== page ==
|Publication number||US8177707 B2|
|Application number||US 12/825,095|
|Publication date||15 May 2012|
|Filing date||28 Jun 2010|
|Priority date||11 Dec 1998|
|Also published as||US7132582, US20040242936, US20100268350|
|Publication number||12825095, 825095, US 8177707 B2, US 8177707B2, US-B2-8177707, US8177707 B2, US8177707B2|
|Inventors||David E. Silverman, Alan Stein|
|Original Assignee||Boston Scientific Scimed, Inc.|
|Export Citation||BiBTeX, EndNote, RefMan|
|Patent Citations (92), Non-Patent Citations (36), Referenced by (4), Classifications (15)|
|External Links: USPTO, USPTO Assignment, Espacenet|
This application is a continuation application of U.S. patent Ser. No. 11/448,457 filed Jun. 6, 2006, which is a continuation application of U.S. patent application Ser. No. 10/455,683 filed Jun. 4, 2003, now U.S. Pat. No. 7,056,277, which is a continuation application of U.S. patent application Ser. No. 09/852,403 filed May 9, 2001, now U.S. Pat. No. 6,595,909, which is a continuation application of U.S. patent application Ser. No. 09/447,663 filed Nov. 23, 1999, now U.S. Pat. No. 6,251,046, which claims the benefit of U.S. provisional patent application Ser. No. 60/149,569 filed Aug. 18, 1999 and is a continuation-in-part of U.S. patent application Ser. No. 09/286,245 filed Apr. 5, 1999, now U.S. Pat. No. 6,251,063, which is a continuation-in-part of U.S. patent application Ser. No. 09/232,056 filed Jan. 15, 1999, now U.S. Pat. No. 6,238,335, and claims the benefit of U.S. provisional patent application Ser. No. 60/111,884 filed Dec. 11, 1998, the entire contents of which are incorporated herein by reference.
This invention pertains to the treatment of the gastrointestinal tract, and more particularly, to the formation of implants in the wall forming the gastrointestinal tract.
U.S. Pat. No. 6,251,063 describes a method and device for augmenting or bulking gastrointestinal tract walls by injecting at least one nonaqueous material into the walls in order to form one or more nonbiodegradable solid implants therein. There is a need for a method for more predictably forming and placing implants in gastrointestinal tract walls which are more clinically efficacious.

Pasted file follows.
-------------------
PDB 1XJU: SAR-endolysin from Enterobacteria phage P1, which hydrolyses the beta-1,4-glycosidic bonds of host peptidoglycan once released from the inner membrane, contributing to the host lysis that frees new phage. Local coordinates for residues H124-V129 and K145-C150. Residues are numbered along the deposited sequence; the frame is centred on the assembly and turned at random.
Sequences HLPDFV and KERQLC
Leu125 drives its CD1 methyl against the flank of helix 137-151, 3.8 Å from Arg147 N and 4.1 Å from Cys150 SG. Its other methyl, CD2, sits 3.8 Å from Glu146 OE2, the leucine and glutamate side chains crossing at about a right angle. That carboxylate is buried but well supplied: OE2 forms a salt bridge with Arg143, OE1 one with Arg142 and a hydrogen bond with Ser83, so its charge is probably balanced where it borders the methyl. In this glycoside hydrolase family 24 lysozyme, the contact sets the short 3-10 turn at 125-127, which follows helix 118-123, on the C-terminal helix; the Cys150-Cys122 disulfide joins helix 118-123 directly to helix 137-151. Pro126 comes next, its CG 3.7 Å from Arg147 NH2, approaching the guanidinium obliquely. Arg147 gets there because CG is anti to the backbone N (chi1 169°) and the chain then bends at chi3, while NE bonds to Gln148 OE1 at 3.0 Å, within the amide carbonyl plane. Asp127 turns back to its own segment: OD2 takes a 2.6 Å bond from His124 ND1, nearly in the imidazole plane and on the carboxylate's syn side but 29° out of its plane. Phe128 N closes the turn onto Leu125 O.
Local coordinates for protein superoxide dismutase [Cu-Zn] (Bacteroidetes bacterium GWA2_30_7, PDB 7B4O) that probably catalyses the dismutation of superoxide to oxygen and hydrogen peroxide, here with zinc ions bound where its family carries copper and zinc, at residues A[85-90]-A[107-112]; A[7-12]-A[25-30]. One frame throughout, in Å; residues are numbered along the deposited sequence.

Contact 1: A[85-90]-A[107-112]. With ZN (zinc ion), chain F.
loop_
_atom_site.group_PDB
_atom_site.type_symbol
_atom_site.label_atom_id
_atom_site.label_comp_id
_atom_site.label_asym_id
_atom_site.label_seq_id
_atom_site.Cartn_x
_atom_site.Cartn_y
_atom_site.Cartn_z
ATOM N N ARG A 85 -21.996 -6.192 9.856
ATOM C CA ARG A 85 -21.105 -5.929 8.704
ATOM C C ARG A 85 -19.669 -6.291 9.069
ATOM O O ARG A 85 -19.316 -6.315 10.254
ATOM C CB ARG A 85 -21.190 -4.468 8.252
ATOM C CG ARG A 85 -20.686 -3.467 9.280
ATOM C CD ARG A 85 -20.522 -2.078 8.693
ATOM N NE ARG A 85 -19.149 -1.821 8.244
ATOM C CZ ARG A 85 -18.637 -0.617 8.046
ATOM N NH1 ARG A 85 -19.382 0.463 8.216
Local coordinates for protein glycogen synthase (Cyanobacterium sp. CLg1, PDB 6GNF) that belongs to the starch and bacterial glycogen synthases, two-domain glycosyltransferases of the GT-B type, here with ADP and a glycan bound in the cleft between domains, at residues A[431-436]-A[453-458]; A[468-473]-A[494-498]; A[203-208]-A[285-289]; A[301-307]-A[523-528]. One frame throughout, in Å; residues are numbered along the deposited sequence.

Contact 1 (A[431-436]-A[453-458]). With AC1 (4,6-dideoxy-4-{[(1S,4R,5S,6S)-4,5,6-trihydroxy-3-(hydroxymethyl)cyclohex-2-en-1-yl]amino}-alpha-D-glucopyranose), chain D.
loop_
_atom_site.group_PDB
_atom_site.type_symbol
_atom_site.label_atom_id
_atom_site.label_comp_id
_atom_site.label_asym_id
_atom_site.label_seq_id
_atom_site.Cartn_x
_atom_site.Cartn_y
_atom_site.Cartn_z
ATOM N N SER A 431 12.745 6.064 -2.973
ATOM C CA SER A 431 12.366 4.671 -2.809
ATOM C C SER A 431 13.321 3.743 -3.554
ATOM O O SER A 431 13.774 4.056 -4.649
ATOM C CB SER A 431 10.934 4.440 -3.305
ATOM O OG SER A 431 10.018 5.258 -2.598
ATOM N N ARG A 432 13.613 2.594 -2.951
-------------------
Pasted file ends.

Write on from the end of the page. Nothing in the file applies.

In general, it is an object of the present invention to provide a method for creating a valve-like mechanism in a natural body passageway.
Another object of the invention is to provide a method of the above character in which at least one implant is formed in the wall forming the natural body passageway.
Another object of the invention is to provide a method of the above character in which a plurality of circumferentially disposed implants are formed in the wall forming the natural body passageway.
Another object of the invention is to provide a method of the above character in which an arcuate implant extending circumferentially around at least a portion of the natural body passageway is formed.
Another object of the invention is to provide a method of the above character in which a ring-like implant is formed in the wall forming the natural body passageway.
Another object of the invention is to provide a method of the above character for enhancing the lower esophageal sphincter.
Additional objects and features of the invention will appear from the following description from which the preferred embodiments are set forth in detail in conjunction with the accompanying drawings.
In general, a method for forming a valve-like mechanism in a body of a mammal having an esophagus extending through a lower esophageal sphincter to a stomach and formed by a wall having a muscle layer and a mucosal layer is provided. At least one implant is formed in the muscle layer of the wall in the vicinity of the lower esophageal sphincter. The implant inhibits opening of the esophagus at the lower esophageal sphincter and causes the mucosal layer to appose in the vicinity of the implants.
The method of the present invention is for use in a natural body cavity such as the gastrointestinal tract in a body of a mammal. A portion of a human body 21 is shown in